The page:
The media is replete with COVID-19 stories about people clearing supermarket shelves – and the backlash against them. Have people gone mad? How can one individual be overfilling his own cart, while shaming others who are doing the same?
As a behavioral neuroscientist who has studied hoarding behavior for 25 years, I can tell you that this is all normal and expected. People are acting the way evolution has wired them.
The word "hoarding" might bring to mind relatives or neighbors whose houses are overfilled with junk. A small percentage of people do suffer from what psychologists call "hoarding disorder," keeping excessive goods to the point of distress and impairment.
But hoarding is actually a totally normal and adaptive behavior that kicks in any time there is an uneven supply of resources. Everyone hoards, even during the best of times, without even thinking about it. People like to have beans in the pantry, money in savings and chocolates hidden from the children. These are all hoards.
Most Americans have had so much, for so long. People forget that, not so long ago, survival often depended on working tirelessly all year to fill root cellars so a family could last through a long, cold winter – and still many died.
Similarly, squirrels work all fall to hide nuts to eat for the rest of the year. Kangaroo rats in the desert hide seeds the few times it rains and then remember where they put them to dig them back up later. A Clark's nutcracker can hoard over 10,000 pine seeds per fall – and even remember where it put them.
Similarities between human behavior and these animals' are not just analogies. They reflect a deeply ingrained capacity for brains to motivate us to acquire and save resources that may not always be there. Suffering from hoarding disorder, stockpiling in a pandemic or hiding nuts in the fall – all of these behaviors are motivated less by logic and more by a deeply felt drive to feel safer.
My colleagues and I have found that stress seems to signal the brain to switch into "get hoarding" mode. For example, a kangaroo rat will act very lazy if fed regularly. But if its weight starts to drop, its brain signals to release stress hormones that incite the fastidious hiding of seeds all over the cage.
Kangaroo rats will also increase their hoarding if a neighboring animal steals from them. Once, I returned to the lab to find the victim of theft with all his remaining food stuffed into his cheek pouches — the only safe place.
People do the same. If in our lab studies my colleagues and I make them feel anxious, our study subjects want to take more stuff home with them afterward.
Demonstrating this shared inheritance, the same brain areas are active when people decide to take home toilet paper, bottled water or granola bars, as when rats store lab chow under their bedding – the orbitofrontal cortex and nucleus accumbens, regions that generally help organize goals and motivations to satisfy needs and desires.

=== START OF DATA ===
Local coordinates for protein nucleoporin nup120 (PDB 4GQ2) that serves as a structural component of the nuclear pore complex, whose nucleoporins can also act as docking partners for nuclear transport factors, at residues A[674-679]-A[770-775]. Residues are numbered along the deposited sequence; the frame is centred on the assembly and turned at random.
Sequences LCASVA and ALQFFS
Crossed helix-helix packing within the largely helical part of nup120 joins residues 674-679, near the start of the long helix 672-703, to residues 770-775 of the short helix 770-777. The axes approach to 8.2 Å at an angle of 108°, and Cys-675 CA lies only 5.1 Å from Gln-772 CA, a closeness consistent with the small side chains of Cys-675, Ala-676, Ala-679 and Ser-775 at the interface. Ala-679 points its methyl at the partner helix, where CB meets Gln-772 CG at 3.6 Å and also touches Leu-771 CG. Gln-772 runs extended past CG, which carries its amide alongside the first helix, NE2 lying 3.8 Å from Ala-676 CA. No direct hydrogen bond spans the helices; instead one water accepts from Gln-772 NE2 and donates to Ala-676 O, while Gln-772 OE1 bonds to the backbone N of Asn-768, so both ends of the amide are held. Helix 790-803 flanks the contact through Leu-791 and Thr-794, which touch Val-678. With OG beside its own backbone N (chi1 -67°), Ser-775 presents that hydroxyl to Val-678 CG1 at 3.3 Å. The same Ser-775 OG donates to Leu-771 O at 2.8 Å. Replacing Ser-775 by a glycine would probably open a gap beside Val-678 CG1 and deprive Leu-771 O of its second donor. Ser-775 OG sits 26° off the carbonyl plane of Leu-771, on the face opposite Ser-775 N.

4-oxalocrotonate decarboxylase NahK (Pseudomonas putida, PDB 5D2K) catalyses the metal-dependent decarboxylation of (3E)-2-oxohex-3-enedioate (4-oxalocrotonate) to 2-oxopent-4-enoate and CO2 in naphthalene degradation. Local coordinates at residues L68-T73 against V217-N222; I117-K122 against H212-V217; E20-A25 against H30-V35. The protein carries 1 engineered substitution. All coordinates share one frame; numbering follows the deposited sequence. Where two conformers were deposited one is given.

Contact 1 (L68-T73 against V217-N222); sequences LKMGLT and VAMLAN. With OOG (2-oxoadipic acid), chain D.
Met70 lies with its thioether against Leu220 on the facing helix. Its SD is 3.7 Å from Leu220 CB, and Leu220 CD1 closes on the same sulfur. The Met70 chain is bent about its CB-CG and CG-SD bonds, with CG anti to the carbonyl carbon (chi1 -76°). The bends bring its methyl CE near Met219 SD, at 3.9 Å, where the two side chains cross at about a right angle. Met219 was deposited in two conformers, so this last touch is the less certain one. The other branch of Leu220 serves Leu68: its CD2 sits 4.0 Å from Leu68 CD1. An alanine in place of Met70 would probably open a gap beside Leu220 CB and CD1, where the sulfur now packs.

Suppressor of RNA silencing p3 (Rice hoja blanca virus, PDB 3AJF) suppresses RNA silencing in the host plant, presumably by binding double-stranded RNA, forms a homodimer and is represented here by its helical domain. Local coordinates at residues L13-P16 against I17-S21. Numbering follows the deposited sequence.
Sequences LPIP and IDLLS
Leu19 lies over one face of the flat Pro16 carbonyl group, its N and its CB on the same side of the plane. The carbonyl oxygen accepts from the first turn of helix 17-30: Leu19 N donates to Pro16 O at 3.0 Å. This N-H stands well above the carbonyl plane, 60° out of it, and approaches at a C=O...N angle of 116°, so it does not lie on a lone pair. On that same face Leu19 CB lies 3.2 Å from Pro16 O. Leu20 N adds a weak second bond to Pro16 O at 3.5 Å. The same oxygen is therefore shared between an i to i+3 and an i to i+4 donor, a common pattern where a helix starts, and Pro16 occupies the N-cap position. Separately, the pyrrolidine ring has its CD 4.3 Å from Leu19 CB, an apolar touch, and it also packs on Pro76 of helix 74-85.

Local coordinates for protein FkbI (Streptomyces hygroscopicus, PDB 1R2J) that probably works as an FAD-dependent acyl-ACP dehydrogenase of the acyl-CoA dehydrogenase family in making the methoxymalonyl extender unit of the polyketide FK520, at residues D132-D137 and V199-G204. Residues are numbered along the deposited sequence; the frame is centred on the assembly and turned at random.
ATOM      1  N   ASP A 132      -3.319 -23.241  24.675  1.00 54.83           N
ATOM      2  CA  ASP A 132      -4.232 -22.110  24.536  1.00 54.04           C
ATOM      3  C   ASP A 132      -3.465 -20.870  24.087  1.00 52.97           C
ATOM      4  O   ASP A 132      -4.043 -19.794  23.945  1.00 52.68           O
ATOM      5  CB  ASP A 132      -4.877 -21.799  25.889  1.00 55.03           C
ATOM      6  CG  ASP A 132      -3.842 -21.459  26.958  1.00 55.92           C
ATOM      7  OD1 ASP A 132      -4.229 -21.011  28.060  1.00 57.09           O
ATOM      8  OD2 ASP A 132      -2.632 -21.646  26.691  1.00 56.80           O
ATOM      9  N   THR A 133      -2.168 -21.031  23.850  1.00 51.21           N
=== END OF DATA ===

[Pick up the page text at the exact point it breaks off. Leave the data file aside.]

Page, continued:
Damage to this system can even induce abnormal hoarding. One man who suffered frontal lobe damage had a sudden urge to hoard bullets. Another could not stop "borrowing" others' cars. Brains across species use these ancient neural systems to ensure access to needed items – or ones that feel necessary.
So, when the news induces a panic that stores are running out of food, or that residents will be trapped in place for weeks, the brain is programmed to stock up. It makes you feel safer, less stressed, and actually protects you in an emergency.
More than a fair share
At the same time they're organizing their own stockpiles, people get upset about those who are taking too much. That is a legitimate concern; it's a version of the "tragedy of the commons," wherein a public resource might be sustainable, but people's tendency to take a little extra for themselves degrades the resource to the point where it can no longer help anyone.
By shaming others on social media, for instance, people exert what little influence they have to ensure cooperation with the group. As a social species, human beings thrive when they work together, and have employed shaming – even punishment – for millennia to ensure that everyone acts in the best interest of the group.
#Shame After tweeting about two Canadian price-gougers here's a Tennessee duo that did it worse, cleaning out litt… https://t.co/IOj8cgRksN— GrrrGraphics Cartoons (@GrrrGraphics Cartoons) 1584300921.0
And it works. Twitter users went after a guy reported to have hoarded 17,700 bottles of hand sanitizer in the hopes of turning a profit; he ended up donating all of it and is under investigation for price gouging. Who wouldn't pause before grabbing those last few rolls of TP when the mob is watching?
People will continue to hoard to the extent that they are worried. They will also continue to shame others who take more than what they consider a fair share. Both are normal and adaptive behaviors that evolved to balance one another out, in the long run.
But that's cold comfort for someone on the losing end of a temporary imbalance – like a health care worker who did not have protective gear when they encountered a sick patient. The survival of the group hardly matters to the person who dies, or to their parent, child or friend.
One thing to remember is that the news selectively depicts stockpiling stories, presenting audiences with the most shocking cases. Most people are not charging $400 for a mask. Most are just trying to protect themselves and their families, the best way they know how, while also offering aid wherever they can. That's how the human species evolved, to get through challenges like this together.
Stephanie Preston is Professor of Psychology, University of Michigan
This article originally appeared on The Conversation. You can read it here.
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